The NYC Board of Health May Require Chain Restaurants to Post Warnings Alerting Customers to High Sodium Menu Items.
The Issue: The New York City Board of Health adopted a rule requiring chain restaurants to display warning labels on menus and menu boards when a single menu item exceeds by itself the federally recommended daily intake limit of sodium. While some restaurant chains immediately complied, taking the opportunity to better inform their customers of the presence of often unexpectedly high levels of sodium in certain menu items, the National Restaurant Association (NRA) sued to block enforcement of the Rule. The NRA argued that (1) under New York administrative law, the Board of Health lacked authority to promulgate the rule; (2) the rule is “arbitrary and capricious” because it applies to foods sold in chain restaurants but not in other venues; (3) the rule violates the First Amendment because it impermissibly compels restaurants to speak; and (4) the rule is preempted by federal law regarding food labeling.
Why It Matters: High blood pressure is the second-leading cause of preventable death in the United States, behind only smoking. It is responsible for approximately 395,000 premature deaths a year – about one in six deaths of all adults. Overconsumption of salt is the major factor increasing blood pressure. Over 100,000 deaths per year in the United States are attributable specifically to high dietary salt, more than any other single dietary factor. About a quarter of the sodium consumed in the United States comes from restaurants, with a majority from fast food outlets. But most consumers significantly underestimate their sodium consumption, especially when eating food from fast food restaurants. Moreover, fast food chain restaurants in New York City, as in many communities, are particularly concentrated in African-American communities; African-Americans have higher rates of high blood pressure and consequent cardiovascular disease than any other racial group. The warnings are particularly important for them. New York’s sodium warning mandate is the first of its kind in the United States, so the case will set precedent for similar measures elsewhere.
More generally, the NRA’s push for expansive readings of preemption, of the First Amendment as applied to regulation of commerce, and of the “arbitrary and capricious” standard is an example of industry’s too often successful efforts to reshape legal doctrine to make it more difficult for regulators to protect the public from threats to public health and safety. Opposing such efforts stands at the core of Public Good’s mission.
Public Good’s Contribution: Underlying all of the NRA’s arguments was the claim that the required warnings are scientifically controversial, because the dangers of high sodium consumption are allegedly unclear. Accordingly, Public Good filed briefs at three stages of the proceedings on behalf of medical and public health organizations expressing support of the regulation, setting out the current (uncontroversial) state of science concerning the effects of high sodium consumption – in opposition to industry misrepresentations – and applying that understanding of the science to the last three of the NRA’s claims, those with national implications. The briefs clarified important aspects of applicable law concerning the scope of preemption under federal food labeling law, what does and does not constitute “arbitrary and capricious” agency action, and, most importantly, application of the First Amendment to warnings in the commercial context.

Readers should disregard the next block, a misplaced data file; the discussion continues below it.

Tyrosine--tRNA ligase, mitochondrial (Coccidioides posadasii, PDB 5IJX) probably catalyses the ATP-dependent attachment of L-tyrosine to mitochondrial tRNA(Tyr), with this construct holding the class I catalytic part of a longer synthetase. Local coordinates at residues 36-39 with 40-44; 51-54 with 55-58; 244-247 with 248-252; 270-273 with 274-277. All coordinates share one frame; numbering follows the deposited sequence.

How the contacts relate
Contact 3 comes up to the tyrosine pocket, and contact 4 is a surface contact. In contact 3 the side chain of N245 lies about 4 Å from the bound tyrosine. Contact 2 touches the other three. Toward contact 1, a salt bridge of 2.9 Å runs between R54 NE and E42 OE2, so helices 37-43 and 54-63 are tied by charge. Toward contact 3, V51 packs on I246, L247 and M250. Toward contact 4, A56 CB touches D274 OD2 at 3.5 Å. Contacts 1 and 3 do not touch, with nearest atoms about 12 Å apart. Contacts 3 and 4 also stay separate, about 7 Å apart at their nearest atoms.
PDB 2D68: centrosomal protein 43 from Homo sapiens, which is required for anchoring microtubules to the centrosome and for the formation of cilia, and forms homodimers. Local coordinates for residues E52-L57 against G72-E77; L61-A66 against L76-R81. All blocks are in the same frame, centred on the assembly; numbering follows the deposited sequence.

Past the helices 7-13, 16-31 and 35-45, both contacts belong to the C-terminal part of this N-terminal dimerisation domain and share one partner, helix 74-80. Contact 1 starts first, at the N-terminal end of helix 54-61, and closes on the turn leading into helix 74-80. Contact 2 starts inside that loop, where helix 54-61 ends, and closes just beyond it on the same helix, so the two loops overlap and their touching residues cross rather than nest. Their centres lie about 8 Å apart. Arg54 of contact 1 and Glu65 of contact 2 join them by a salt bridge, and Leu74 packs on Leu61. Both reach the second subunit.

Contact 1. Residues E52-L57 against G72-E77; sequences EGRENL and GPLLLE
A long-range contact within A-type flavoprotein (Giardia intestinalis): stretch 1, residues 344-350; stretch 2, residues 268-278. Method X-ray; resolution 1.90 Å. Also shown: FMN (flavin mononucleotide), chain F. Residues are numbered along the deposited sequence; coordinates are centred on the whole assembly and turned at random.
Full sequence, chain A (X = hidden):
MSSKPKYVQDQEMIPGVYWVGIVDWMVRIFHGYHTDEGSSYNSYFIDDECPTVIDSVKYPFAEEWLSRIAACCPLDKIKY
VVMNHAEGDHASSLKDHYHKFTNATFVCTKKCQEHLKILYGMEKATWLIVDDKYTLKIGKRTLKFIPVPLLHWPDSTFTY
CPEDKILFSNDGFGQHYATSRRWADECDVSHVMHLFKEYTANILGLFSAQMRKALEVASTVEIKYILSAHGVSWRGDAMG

Amici represented by Public Good: Public Good’s briefs were filed on behalf of the American Heart Association, the American Medical Association, the Center for Science in the Public Interest, Changelab Solutions, the Coalition for Asian American Children and Families, the Food Trust, the Medical Society of the State of New York, the National Association of Chronic Disease Directors, the National Association for County and City Health Officials, the National Association of Local Boards of Health, the New York State Public Health Association, the New York Academy of Medicine, the New York State Academy of Pediatrics, the Notah Begay III Foundation, the Public Health Association of New York City, and the Public Health Law Center.
Outcome: The Board of Health prevailed at every stage of the proceedings briefed by Public Good. The trial court ruled that the NRA was unlikely to prevail on any of its claims and therefore denied the motion for a preliminary injunction. Next, the appellate court lifted a stay on enforcement of the regulation that had been imposed by one of its judges after the trial court decision; the regulation went into effect, with enforcement beginning June 6, 2016. Finally, in February 2017, the appellate division unanimously upheld the Rule against the NRA’s challenge, finding that the Rule did not exceed the Board of Health’s authority, was not arbitrary and capricious, did not violate the First Amendment, and was not preempted by federal law. The court specifically noted the contribution of Public Good’s amicus brief, citing by name individual organizations that had signed onto the brief and whose scientific expertise had presumably affected the court’s decision. The very first sentence of the decision noted that, when consumed in excess, salt is “a significant health hazard,” reflecting the importance that the court placed on the public health message contained in the amicus brief and the authority of the organizations that submitted it. The NRA finally ended its string of appeals two months later.
49 N.Y.S. 3d 18 (N.Y. App. Div. Feb. 10. 2017).